The Foundation for Evolution, Medicine, & Public Health announces the winner of the Omenn Prize for the best article published in 2013 on a topic related to evolution in the context of medicine and public health.  The Prize Committee, Allen Rodrigo (chair), Carl Bergstrom, and Sarah Tishkoff, considered 47 articles, and awarded the prize to Dual Host-Virus Arms Races Shape an Essential Housekeeping Protein by Demogines A, Abraham J, Choe H, Farzan M, Sawyer SL (2013). PLoS Biol 11(5):e1001571. doi: 10.1371/journal.pbio.1001571

The first author, Ann Demogines, will receive the $5000 Prize.  She is a Research Associate in the Center for Systems and Synthetic Biology, College of Natural Sciences, University of Texas, Austin, where she works in the laboratory of Sara Sawyer.  The Foundation is grateful to Gilbert Omenn for making this prize possible.

 The Committee cited four other papers for Honorable Mention:

The Prize Committee’s Award Statement Is below Continue Reading »

A prion is a protein that can adopt a conformation other than the ‘standard’ functional conformation and this alternative conformation favors self-association. The aggregation-associated conformation can then be imposed on additional copies of the protein in the original conformation.  This self-templating mechanism for propagation is known primarily for causing neurodegenerative conditions in humans and in animals, such as kuru or Creutzfeldt-Jakob disease in humans or bovine spongiform encephalopathy (i.e., mad cow disease) in cattle.  Since this process of converting protein conformations can be transmitted from one animal to another or one person to another by some routes, such as cannibalism in the case of kuru, the name prion was created to indicate an infectious protein particle.  This concept of an infectious agent that involved no nucleic acid was the basis for the Nobel Prize in Physiology or Medicine awarded to Stanley Prusiner in 1997 (http://www.nobelprize.org/nobel_prizes/medicine/laureates/1997/press.html). Continue Reading »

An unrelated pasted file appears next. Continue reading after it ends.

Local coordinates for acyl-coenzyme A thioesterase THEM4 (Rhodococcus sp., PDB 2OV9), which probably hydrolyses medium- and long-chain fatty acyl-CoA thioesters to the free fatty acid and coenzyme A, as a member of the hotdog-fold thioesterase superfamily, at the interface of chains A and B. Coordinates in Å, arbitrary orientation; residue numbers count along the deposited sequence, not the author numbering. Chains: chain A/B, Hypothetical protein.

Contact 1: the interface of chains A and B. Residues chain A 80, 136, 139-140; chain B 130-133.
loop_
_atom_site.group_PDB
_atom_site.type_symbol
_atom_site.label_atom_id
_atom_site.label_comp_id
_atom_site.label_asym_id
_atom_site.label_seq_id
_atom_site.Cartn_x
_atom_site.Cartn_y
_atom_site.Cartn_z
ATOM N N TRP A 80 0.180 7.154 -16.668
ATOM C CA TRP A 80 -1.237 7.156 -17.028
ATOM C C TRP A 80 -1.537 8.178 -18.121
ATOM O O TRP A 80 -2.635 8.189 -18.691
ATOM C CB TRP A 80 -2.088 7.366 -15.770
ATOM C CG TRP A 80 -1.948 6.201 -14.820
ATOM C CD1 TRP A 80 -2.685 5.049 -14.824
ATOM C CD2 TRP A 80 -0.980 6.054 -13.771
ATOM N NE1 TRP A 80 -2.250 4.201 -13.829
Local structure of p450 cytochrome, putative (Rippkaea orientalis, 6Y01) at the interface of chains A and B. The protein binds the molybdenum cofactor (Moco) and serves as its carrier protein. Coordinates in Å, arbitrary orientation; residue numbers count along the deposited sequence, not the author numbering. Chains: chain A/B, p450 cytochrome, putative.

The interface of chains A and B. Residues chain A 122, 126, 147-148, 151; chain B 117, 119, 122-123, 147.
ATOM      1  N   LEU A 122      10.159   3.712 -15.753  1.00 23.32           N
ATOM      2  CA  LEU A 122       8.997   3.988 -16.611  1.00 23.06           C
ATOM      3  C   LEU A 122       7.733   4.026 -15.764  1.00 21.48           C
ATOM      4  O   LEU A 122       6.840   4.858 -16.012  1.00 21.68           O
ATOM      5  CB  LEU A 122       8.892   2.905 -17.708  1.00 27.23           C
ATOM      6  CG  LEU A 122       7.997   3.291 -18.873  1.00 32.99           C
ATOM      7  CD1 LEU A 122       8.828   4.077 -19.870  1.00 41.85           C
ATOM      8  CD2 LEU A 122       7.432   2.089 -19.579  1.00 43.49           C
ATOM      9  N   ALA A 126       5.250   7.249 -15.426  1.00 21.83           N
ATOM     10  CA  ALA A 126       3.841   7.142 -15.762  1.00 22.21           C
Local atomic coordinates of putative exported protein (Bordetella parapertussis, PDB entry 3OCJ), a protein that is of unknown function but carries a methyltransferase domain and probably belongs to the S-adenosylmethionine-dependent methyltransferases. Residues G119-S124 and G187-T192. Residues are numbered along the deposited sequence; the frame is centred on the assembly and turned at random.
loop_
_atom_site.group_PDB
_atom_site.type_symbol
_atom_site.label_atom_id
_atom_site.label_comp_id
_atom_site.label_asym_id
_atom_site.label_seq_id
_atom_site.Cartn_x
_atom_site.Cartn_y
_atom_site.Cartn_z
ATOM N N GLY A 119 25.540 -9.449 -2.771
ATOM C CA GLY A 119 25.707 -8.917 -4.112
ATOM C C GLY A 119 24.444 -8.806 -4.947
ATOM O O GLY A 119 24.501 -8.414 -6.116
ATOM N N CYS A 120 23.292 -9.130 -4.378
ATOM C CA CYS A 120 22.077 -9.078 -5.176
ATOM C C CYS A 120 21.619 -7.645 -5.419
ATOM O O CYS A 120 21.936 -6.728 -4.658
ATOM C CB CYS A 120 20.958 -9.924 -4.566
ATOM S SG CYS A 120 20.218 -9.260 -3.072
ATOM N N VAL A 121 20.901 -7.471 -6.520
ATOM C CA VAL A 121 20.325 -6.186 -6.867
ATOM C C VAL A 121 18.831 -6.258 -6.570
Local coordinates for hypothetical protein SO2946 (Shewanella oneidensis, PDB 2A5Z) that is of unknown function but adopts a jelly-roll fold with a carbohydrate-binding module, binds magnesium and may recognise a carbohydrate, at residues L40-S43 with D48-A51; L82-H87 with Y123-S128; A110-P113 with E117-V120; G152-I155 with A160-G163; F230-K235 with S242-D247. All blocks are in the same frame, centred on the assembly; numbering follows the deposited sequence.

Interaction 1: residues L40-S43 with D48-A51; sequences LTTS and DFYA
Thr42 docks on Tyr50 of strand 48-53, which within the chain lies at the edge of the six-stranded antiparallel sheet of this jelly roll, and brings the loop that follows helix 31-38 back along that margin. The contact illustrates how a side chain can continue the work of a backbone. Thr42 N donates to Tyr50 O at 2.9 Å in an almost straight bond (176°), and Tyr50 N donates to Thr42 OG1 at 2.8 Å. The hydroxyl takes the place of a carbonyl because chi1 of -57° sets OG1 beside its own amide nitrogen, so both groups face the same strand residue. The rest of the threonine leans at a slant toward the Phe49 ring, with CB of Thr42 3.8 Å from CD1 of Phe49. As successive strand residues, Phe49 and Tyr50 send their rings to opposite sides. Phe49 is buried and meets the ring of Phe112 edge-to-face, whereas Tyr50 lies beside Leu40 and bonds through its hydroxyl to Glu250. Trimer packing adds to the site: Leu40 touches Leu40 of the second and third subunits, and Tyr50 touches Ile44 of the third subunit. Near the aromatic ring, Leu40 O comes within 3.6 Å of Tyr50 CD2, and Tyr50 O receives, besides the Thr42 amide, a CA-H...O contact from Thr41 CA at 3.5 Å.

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Troubled sleep: Night waking, breastfeeding and parent–offspring conflict

A target article in Evolution, Medicine, and Public Health by David Haig on why infants cry at night, has  accompanying responses from Jim McKenna, Katie Hinde, Bernie Crespi, Patrick McNamara, and Jon Wilkins.  Open access

Abstract: Disrupted sleep is probably the most common complaint of parents with a new baby. Night waking increases in the second half of the first year of infant life and is more pronounced for breastfed infants. Sleep-related phenotypes of infants with Prader-Willi and Angelman syndromes suggest that imprinted genes of paternal origin promote greater wakefulness whereas imprinted genes of maternal origin favor more consolidated sleep. All these observations are consistent with a hypothesis that waking at night to suckle is an adaptation of infants to extend their mothers’ lactational amenorrhea, thus delaying the birth of a younger sib and enhancing infant survival.